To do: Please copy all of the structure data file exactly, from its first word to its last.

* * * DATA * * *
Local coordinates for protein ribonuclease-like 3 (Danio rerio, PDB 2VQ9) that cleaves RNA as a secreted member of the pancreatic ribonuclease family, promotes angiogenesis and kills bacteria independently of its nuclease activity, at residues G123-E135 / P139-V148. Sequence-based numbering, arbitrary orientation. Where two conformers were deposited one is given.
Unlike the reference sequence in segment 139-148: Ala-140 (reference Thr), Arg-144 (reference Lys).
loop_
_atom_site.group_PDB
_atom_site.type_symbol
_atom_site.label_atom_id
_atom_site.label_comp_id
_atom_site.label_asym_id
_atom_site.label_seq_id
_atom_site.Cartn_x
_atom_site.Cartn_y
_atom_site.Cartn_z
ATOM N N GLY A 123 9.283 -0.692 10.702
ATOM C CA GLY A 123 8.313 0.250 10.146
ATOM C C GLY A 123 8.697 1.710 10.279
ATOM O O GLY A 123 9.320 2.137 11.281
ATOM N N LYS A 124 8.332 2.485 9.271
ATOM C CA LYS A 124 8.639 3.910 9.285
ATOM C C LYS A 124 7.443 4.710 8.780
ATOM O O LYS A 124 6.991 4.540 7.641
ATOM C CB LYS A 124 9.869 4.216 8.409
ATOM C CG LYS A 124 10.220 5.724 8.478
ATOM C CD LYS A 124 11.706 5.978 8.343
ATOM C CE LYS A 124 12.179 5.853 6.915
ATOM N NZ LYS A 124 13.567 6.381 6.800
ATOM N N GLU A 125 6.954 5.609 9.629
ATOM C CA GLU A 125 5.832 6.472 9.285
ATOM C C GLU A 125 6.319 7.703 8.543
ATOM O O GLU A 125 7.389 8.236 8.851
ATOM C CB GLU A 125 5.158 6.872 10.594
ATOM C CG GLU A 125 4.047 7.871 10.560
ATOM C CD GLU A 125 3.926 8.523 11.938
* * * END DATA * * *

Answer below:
Local coordinates for protein ribonuclease-like 3 (Danio rerio, PDB 2VQ9) that cleaves RNA as a secreted member of the pancreatic ribonuclease family, promotes angiogenesis and kills bacteria independently of its nuclease activity, at residues G123-E135 / P139-V148. Sequence-based numbering, arbitrary orientation. Where two conformers were deposited one is given.
Unlike the reference sequence in segment 139-148: Ala-140 (reference Thr), Arg-144 (reference Lys).
loop_
_atom_site.group_PDB
_atom_site.type_symbol
_atom_site.label_atom_id
_atom_site.label_comp_id
_atom_site.label_asym_id
_atom_site.label_seq_id
_atom_site.Cartn_x
_atom_site.Cartn_y
_atom_site.Cartn_z
ATOM N N GLY A 123 9.283 -0.692 10.702
ATOM C CA GLY A 123 8.313 0.250 10.146
ATOM C C GLY A 123 8.697 1.710 10.279
ATOM O O GLY A 123 9.320 2.137 11.281
ATOM N N LYS A 124 8.332 2.485 9.271
ATOM C CA LYS A 124 8.639 3.910 9.285
ATOM C C LYS A 124 7.443 4.710 8.780
ATOM O O LYS A 124 6.991 4.540 7.641
ATOM C CB LYS A 124 9.869 4.216 8.409
ATOM C CG LYS A 124 10.220 5.724 8.478
ATOM C CD LYS A 124 11.706 5.978 8.343
ATOM C CE LYS A 124 12.179 5.853 6.915
ATOM N NZ LYS A 124 13.567 6.381 6.800
ATOM N N GLU A 125 6.954 5.609 9.629
ATOM C CA GLU A 125 5.832 6.472 9.285
ATOM C C GLU A 125 6.319 7.703 8.543
ATOM O O GLU A 125 7.389 8.236 8.851
ATOM C CB GLU A 125 5.158 6.872 10.594
ATOM C CG GLU A 125 4.047 7.871 10.560
ATOM C CD GLU A 125 3.926 8.523 11.938